Courtesy of the Kingsport (Tenn.) Times-News, here are the funeral arrangements for Denny F. Darnell Jr., a.k.a. The General of Motorsports.
Family will receive friends Tuesday from 4 to 7 p.m at Springdale Missionary Baptist Church, 1616 Haga Rd, Kingsport, Tenn. A celebration of his life service will follow at 7 p.m. Burial following graveside services at 11 a.m. Wednesday at Holston View Cemetery.
Those attending committal services are asked to assemble at the church by 10:15 a.m. Wednesday and then proceed to the cemetery. Hamlett-Dobson Funeral Homes, Kingsport, is serving the Darnell family.
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The majority of you that read this will likely not know who Denny Darnell was.
Sure, most everyone in the business end of motorsports — particularly NASCAR, NHRA and the sports car world – got to know Denny at one point or other over the last 30 years.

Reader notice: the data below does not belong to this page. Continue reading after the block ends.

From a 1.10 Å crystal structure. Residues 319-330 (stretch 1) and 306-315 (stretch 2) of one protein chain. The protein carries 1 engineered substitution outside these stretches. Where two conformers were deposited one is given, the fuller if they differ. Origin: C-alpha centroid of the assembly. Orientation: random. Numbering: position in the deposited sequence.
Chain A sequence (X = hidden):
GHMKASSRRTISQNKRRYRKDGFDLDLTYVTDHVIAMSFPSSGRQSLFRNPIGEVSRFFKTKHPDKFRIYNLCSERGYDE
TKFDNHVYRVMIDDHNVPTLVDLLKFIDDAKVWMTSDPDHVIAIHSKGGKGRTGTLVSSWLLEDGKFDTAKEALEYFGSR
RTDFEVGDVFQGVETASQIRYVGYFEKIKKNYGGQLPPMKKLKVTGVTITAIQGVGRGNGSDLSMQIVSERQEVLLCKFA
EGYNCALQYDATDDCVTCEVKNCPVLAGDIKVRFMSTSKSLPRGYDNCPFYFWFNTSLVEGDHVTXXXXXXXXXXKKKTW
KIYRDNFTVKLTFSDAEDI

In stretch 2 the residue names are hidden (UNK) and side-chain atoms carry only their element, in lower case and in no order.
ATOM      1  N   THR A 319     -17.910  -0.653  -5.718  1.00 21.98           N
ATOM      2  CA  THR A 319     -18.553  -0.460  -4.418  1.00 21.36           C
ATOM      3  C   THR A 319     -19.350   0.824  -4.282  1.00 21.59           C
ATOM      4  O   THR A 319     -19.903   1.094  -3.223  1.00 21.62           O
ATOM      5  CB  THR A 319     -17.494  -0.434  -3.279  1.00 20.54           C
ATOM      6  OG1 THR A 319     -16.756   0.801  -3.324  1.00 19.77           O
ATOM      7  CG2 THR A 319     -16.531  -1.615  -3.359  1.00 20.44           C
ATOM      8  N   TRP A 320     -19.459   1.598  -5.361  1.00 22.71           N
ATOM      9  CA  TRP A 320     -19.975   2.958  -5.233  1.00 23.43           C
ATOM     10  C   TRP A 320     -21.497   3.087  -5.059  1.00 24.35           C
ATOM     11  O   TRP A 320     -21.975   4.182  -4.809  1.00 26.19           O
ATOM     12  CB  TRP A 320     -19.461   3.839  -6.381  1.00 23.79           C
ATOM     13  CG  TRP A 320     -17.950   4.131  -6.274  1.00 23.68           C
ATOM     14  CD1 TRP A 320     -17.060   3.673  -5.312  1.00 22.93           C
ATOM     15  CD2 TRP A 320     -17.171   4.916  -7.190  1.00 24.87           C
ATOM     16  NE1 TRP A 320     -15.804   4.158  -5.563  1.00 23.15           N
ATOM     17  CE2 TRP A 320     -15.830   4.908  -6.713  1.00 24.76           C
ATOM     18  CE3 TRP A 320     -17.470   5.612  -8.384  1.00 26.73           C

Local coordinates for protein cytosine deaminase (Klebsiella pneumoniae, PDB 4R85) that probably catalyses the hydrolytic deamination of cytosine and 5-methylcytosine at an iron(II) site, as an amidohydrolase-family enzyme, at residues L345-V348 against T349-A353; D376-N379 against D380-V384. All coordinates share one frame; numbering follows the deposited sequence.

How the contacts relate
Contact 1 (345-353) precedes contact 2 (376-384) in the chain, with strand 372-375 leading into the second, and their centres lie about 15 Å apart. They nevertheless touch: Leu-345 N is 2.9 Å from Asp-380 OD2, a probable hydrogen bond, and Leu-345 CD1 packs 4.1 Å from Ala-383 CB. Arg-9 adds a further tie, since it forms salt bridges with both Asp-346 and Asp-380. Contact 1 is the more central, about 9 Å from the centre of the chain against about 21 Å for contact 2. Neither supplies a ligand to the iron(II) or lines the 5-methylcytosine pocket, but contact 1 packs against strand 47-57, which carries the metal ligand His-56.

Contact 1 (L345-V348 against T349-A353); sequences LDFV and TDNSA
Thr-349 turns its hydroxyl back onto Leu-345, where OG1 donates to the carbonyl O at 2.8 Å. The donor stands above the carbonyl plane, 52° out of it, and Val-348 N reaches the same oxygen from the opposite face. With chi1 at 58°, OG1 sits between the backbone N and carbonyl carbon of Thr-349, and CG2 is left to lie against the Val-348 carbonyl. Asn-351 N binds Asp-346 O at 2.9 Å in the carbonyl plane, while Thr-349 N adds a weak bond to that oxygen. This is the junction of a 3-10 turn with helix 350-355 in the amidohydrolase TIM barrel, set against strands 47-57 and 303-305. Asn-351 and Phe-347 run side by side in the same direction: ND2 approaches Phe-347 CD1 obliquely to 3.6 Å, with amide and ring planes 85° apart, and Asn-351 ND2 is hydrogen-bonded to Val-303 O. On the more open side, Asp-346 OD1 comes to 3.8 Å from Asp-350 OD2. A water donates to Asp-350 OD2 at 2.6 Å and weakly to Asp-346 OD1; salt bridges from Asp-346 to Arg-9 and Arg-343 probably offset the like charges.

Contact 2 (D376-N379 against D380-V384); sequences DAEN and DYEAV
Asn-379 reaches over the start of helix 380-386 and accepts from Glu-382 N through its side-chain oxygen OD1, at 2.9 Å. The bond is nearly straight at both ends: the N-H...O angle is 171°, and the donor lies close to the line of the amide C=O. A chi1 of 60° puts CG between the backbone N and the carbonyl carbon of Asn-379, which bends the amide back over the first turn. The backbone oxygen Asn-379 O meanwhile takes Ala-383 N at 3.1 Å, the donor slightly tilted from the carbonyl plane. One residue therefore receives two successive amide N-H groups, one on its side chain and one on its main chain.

But those of you who did not know him, or wonder who he was and why the world of motorsports is mourning him so greatly, trust me, Denny was someone you would definitely have liked to know.
He was the kind of guy who taught you lessons that you will carry for the rest of your life.
He was the kind of guy who would take green reporters or fellow public relations people and patiently help them learn the ropes.
He was the kind of guy who always loved a good debate, be it sports or politics. And more often than not, his viewpoint was the right one.
He was the kind of guy who was good at everything he did, but most importantly it was because of the kind of person he was. He treated you as an equal, as a peer, always at the ready with a big smile, a pat on the back and a hearty handshake.